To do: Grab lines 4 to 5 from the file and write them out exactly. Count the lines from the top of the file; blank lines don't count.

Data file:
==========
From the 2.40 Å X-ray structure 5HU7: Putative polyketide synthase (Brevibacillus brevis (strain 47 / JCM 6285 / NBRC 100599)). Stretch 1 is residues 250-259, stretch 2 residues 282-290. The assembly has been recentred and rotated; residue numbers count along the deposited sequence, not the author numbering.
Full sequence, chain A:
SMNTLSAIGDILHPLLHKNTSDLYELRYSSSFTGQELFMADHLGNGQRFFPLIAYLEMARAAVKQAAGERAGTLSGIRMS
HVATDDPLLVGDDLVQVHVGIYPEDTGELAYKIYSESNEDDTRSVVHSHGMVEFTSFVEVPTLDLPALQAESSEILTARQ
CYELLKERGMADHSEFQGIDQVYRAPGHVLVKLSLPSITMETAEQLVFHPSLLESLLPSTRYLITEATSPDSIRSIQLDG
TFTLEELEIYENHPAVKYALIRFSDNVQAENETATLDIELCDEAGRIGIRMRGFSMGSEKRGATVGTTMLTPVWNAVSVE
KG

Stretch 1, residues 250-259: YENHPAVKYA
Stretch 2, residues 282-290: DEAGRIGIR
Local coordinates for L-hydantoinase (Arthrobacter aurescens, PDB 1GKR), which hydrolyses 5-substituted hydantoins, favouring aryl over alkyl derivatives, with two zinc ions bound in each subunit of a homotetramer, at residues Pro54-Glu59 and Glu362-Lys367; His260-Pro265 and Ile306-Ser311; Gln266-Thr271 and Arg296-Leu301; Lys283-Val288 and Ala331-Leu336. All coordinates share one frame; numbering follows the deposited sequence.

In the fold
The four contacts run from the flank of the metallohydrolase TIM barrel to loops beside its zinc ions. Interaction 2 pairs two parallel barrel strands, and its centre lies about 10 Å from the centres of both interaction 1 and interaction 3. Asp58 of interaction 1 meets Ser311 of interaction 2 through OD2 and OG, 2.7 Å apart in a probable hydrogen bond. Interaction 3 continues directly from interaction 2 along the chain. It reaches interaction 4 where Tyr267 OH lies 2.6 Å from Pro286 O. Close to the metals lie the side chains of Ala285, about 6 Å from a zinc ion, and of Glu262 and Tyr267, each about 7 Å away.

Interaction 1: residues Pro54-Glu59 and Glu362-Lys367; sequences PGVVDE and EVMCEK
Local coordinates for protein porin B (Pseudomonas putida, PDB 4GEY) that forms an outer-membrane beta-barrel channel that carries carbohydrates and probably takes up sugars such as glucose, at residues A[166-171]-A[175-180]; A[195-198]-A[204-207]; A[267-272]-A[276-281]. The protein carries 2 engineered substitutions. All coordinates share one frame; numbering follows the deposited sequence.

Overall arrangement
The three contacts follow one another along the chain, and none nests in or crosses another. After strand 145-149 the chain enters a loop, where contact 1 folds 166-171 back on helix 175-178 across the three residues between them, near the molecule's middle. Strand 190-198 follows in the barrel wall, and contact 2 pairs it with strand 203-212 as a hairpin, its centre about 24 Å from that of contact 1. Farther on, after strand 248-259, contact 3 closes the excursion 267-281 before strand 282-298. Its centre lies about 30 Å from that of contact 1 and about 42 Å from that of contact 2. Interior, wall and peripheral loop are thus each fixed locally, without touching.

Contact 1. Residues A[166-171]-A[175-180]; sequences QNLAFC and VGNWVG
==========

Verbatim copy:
HVATDDPLLVGDDLVQVHVGIYPEDTGELAYKIYSESNEDDTRSVVHSHGMVEFTSFVEVPTLDLPALQAESSEILTARQ
CYELLKERGMADHSEFQGIDQVYRAPGHVLVKLSLPSITMETAEQLVFHPSLLESLLPSTRYLITEATSPDSIRSIQLDG